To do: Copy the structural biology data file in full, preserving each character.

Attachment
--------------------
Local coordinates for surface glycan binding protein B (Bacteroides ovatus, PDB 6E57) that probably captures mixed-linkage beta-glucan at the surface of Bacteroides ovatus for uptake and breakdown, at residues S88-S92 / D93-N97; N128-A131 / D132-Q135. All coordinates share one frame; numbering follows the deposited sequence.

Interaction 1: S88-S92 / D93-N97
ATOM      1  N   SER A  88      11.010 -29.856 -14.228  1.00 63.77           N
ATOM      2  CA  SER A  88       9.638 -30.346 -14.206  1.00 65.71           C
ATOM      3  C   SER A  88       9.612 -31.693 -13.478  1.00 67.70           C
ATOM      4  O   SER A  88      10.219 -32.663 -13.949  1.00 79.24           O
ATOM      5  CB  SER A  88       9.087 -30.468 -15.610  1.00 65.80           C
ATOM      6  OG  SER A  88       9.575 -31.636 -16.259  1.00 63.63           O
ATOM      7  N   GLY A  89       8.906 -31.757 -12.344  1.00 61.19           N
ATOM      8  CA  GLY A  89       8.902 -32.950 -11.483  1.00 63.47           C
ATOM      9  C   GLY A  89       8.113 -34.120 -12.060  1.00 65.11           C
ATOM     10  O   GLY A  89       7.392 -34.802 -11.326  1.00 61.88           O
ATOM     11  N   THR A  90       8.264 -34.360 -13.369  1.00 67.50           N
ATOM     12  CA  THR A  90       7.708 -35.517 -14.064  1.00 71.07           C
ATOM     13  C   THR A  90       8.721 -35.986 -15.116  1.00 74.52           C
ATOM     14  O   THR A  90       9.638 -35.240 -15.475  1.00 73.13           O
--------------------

Local coordinates for surface glycan binding protein B (Bacteroides ovatus, PDB 6E57) that probably captures mixed-linkage beta-glucan at the surface of Bacteroides ovatus for uptake and breakdown, at residues S88-S92 / D93-N97; N128-A131 / D132-Q135. All coordinates share one frame; numbering follows the deposited sequence.

Interaction 1: S88-S92 / D93-N97
ATOM      1  N   SER A  88      11.010 -29.856 -14.228  1.00 63.77           N
ATOM      2  CA  SER A  88       9.638 -30.346 -14.206  1.00 65.71           C
ATOM      3  C   SER A  88       9.612 -31.693 -13.478  1.00 67.70           C
ATOM      4  O   SER A  88      10.219 -32.663 -13.949  1.00 79.24           O
ATOM      5  CB  SER A  88       9.087 -30.468 -15.610  1.00 65.80           C
ATOM      6  OG  SER A  88       9.575 -31.636 -16.259  1.00 63.63           O
ATOM      7  N   GLY A  89       8.906 -31.757 -12.344  1.00 61.19           N
ATOM      8  CA  GLY A  89       8.902 -32.950 -11.483  1.00 63.47           C
ATOM      9  C   GLY A  89       8.113 -34.120 -12.060  1.00 65.11           C
ATOM     10  O   GLY A  89       7.392 -34.802 -11.326  1.00 61.88           O
ATOM     11  N   THR A  90       8.264 -34.360 -13.369  1.00 67.50           N
ATOM     12  CA  THR A  90       7.708 -35.517 -14.064  1.00 71.07           C
ATOM     13  C   THR A  90       8.721 -35.986 -15.116  1.00 74.52           C
ATOM     14  O   THR A  90       9.638 -35.240 -15.475  1.00 73.13           O